Munich says there will be at least some restrictions on buses, trams, and U-Bahn services, but that at least part of the network will be running.


Even though the S-Bahn and regional trains will be out of service Monday in both Hamburg and Berlin, buses, trams, and U-Bahn services will still be running. But people in the country’s two largest cities should still expect some travel headaches – as demand for those services is likely to be higher than normal with the S-Bahn and regional trains out of the mix for the day.

READ ALSO: EXPLAINED: How to get compensation for delayed or cancelled trains in Germany

Airport chaos looms nationwide

Aviation security workers at all German airports — with the exception of Berlin — are also taking part in Monday’s strike.

Frankfurt Airport – the country’s busiest – has cancelled all regular passenger flights for Monday and is telling passengers to contact their airline directly to make alternative arrangements and to not come to the airport that day. Stuttgart and Bremen airports have also cancelled all flights – both taking off and landing – with more airports likely to follow.

The situation in Munich is even worse, with the airport telling passengers it has cancelled all flights for both Sunday and Monday due to the strike.

Passengers at Berlin airport in June.

Berlin Airport will be the only airport in the country unaffected by Monday's planned "Mega Strike," with flights cancelled almost everywhere else. Photo: picture alliance/dpa | Christoph Soeder

Düsseldorf Airport is warning passengers to expect serious disruptions, and to keep hand luggage to a minimum to help ease security delays in the unlikely event your flight is still running.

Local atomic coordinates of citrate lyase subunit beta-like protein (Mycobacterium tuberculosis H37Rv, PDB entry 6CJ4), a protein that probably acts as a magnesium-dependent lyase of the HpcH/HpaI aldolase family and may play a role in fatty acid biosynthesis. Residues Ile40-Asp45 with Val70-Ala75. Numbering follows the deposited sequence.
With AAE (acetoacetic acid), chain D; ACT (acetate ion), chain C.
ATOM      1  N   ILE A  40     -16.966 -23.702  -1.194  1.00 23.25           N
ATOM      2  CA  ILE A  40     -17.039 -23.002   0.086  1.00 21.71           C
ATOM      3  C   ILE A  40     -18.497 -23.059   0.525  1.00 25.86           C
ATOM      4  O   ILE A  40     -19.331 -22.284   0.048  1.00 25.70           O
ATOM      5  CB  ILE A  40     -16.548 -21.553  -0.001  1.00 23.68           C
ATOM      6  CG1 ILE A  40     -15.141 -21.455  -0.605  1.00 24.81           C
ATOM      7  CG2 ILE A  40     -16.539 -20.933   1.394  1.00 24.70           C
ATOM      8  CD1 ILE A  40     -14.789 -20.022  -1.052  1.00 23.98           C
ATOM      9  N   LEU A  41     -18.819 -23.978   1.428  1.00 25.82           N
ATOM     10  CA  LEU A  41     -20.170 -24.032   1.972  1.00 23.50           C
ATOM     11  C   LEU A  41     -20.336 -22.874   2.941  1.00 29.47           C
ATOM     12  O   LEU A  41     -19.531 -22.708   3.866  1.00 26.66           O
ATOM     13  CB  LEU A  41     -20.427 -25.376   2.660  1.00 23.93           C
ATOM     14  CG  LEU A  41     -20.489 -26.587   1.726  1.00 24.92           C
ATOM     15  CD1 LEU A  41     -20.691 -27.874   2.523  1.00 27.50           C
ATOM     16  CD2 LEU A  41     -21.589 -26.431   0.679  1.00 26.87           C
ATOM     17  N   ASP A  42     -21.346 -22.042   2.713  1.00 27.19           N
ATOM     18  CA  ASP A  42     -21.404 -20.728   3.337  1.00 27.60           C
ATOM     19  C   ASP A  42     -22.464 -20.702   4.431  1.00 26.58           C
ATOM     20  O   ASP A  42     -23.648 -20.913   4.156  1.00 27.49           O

READ ALSO: What are your rights in Germany is a flight is delayed or cancelled?

Roads, harbours and other strikes

Because some workers at roadworks companies in Germany are also taking part in the strike, there were initially some fears that certain road or highway tunnels could close, since they couldn’t be monitored. Traffic authorities now say these rumours aren’t true, as they have emergency measures in place to keep that infrastructure running.

Employees at Hamburg Harbour are also slated to strike, leaving some parts of the docks inaccessible to large ships.

Depending on their union affiliation, some kitas and clinics in both Berlin and Brandenburg are likely to be affected by the strike, along with waste collection in Berlin. The capital’s recycling service is already beginning a general strike to start on Saturday.

A young boy plays with bricks in a nursery school in Potsdam

A young boy plays with bricks in a nursery school in Potsdam. Some kitas, particularly in Brandenburg, could be closed during Monday's "Mega Strike." Photo: picture alliance/dpa | Bernd Settnik

READ ALSO: Strikes: Do parents in Germany receive a day off when kitas close?


When could this end?

The public sector unions have timed the “Mega Strike” to coincide with the first day of another round of collective bargaining with public sector employers, with negotiations set to last through Wednesday.

The unions recently reached a deal with Deutsche Post, which is why postal workers aren’t striking, but the other sectors remain without a deal.

If no deal is reached this time, Deutsche Bahn could see more warning strikes until its next round of bargaining on April 24th and 25th.


Join the conversation in our comments section below. Share your own views and experience and if you have a question or suggestion for our journalists then email us at [email protected].
Please keep comments civil, constructive and on topic – and make sure to read our terms of use before getting involved.

Please log in to leave a comment.

See Also